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US government representatives have sent a letter to the EU Commission asking for the Deforestation Free Products Regulation to be delayed for US traders. The US is the latest government to put pressure on the EU to address the commercial and trade concerns raised by the Regulation, which will being applying to companies from December. 
  • The EU Deforestation Free Products Regulation continues to face strong opposition and criticism from both within the EU and abroad. The latest request to delay the legislation now comes from the US. According to media reports including the Financial Times (FT) and Bloomberg on 30 May, US secretaries of commerce and agriculture, and a US trade envoy sent a letter to the EU Commission requesting a delay of the Regulation for US products.
  • The letter, which is not publicly available, states that the Regulation will lead to “critical challenges” for US producers. According to the FT, the sectors most impacted in the US are timber, paper, and pulp, which have driven US intervention on this legislation. The US supplies 85% of tissues and menstrual products commodities globally. The American Forest and Paper Association (AF&PA), which has campaigned US Congress for intervention on the Regulation, alleged it was “impossible” to meet the obligations for traceability as these products are made from leftover sawmill and forest residue combined from several sources and it is impossible to trace every single piece of fibre. As a “low-risk country” with responsible supply chain management, the letter claims that the legislation poses unnecessary restrictions to trade. According to media reports, the EU has said that it received the letter and will respond in due course.

Criticism of the legislation from other sources

  • There has been criticism and requests to delay the legislation from within and outside the EU. Within the EU, the commissioners for international partnerships and agriculture, and EU member states ministers for agriculture and the economy, led by Austria, have lobbied the Commission asking for a delay in implementation. They also argue that large-scale deforestation does not occur in the EU, but in areas outside the EU, so this is where implementation should be focused.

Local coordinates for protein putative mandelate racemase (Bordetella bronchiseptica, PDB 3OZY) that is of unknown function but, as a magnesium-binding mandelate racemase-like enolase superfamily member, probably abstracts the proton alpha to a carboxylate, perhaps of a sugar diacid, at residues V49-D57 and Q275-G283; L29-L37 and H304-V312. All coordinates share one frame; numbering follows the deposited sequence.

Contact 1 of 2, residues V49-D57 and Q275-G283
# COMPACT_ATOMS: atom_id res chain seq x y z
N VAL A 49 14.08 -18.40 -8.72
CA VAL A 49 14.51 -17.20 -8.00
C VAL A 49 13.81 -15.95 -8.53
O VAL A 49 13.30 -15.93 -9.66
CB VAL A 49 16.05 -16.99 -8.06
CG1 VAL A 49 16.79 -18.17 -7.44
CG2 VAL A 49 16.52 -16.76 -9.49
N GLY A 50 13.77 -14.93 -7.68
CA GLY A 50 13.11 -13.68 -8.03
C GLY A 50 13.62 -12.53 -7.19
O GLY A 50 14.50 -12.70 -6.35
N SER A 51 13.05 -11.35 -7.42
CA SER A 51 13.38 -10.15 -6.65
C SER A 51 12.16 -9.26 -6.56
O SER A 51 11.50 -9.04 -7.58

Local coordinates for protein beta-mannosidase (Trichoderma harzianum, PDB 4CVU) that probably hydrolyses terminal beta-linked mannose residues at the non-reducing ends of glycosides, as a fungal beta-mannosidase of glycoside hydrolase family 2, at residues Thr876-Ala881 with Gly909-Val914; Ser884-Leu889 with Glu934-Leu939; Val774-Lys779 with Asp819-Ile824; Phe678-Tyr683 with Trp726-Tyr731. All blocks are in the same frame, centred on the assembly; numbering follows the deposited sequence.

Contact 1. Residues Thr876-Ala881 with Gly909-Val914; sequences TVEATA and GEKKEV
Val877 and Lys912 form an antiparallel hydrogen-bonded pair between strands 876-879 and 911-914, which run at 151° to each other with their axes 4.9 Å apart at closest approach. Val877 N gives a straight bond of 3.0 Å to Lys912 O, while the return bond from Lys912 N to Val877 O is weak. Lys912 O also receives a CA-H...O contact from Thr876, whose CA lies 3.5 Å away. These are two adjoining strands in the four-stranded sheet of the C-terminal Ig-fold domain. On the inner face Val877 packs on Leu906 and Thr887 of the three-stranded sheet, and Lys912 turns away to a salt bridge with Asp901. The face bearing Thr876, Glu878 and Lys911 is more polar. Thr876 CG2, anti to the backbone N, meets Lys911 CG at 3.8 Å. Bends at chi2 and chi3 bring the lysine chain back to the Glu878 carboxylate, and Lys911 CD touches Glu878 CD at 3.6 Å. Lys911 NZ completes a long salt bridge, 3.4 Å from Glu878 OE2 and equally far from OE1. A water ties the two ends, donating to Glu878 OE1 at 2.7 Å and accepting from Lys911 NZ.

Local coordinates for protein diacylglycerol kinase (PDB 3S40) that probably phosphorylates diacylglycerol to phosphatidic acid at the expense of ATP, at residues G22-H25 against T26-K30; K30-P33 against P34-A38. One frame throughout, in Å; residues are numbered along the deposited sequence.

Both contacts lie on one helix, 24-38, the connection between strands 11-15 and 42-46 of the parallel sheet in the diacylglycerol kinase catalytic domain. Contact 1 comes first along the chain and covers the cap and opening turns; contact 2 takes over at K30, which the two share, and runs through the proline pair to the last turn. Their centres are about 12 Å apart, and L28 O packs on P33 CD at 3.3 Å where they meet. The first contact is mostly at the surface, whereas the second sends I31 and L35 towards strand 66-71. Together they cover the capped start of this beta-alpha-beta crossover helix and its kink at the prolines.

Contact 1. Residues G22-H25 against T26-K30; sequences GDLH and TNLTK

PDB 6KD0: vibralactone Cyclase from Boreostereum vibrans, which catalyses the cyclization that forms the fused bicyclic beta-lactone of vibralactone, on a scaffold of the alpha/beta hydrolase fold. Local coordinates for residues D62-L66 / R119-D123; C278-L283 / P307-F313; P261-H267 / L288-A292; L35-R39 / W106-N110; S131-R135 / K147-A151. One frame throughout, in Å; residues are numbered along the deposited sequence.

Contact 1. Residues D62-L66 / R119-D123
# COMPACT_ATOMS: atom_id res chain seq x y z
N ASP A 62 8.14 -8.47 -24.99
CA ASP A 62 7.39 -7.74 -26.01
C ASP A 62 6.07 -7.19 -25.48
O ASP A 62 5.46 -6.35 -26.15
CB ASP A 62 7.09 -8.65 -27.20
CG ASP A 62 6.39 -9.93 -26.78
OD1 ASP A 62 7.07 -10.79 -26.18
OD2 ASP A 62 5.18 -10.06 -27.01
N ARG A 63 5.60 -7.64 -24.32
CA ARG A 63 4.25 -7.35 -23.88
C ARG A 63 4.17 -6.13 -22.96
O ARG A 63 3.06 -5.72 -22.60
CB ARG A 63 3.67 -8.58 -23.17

• In Germany, cocoa company Albrecht & Dill Trading filed a lawsuit against the German Federal Office for Agriculture and Food alleging that the EU Deforestation Free Products Regulation is overly burdensome and impossible to meet.
  • Producer countries outside of the EU including Malaysia and Indonesia have heavily criticised the inclusion of palm oil in the Regulation. This resulted in the establishment of a Joint Task Force with the EU to address their concerns. The Ethiopian government also reportedly requested an extension for implementation of the new requirements with respect to coffee, which the EU rejected.

About the Regulation

  • The Regulation prohibits products from being placed on the EU market or exported from the EU unless they are deforestation-free and are covered by a due diligence statement.  The Regulation targets cattle, cocoa, coffee, palm-oil, soya, wood, rubber, and products that contain, have been fed with or have been made using these commodities. This includes, for example, charcoal, paper products, leather, chocolate, furniture, and palm oil derivatives. 
  • The Regulation applies a risk-based classification of countries into “high risk,” “low risk,” and “standard risk”. The higher the level of risk, the more operators and traders need to be checked annually. According to reports, the EU is considering delaying the risk-based classification following criticism from some producer countries. This means that products from all import countries will be classified as standard risk and treated the same, this includes countries within the EU. 
  • The Regulation was adopted in May 2023, and is in force as of June 2023. It will apply to large companies from 30 December 2024, and to SMEs from 30 June 2025.
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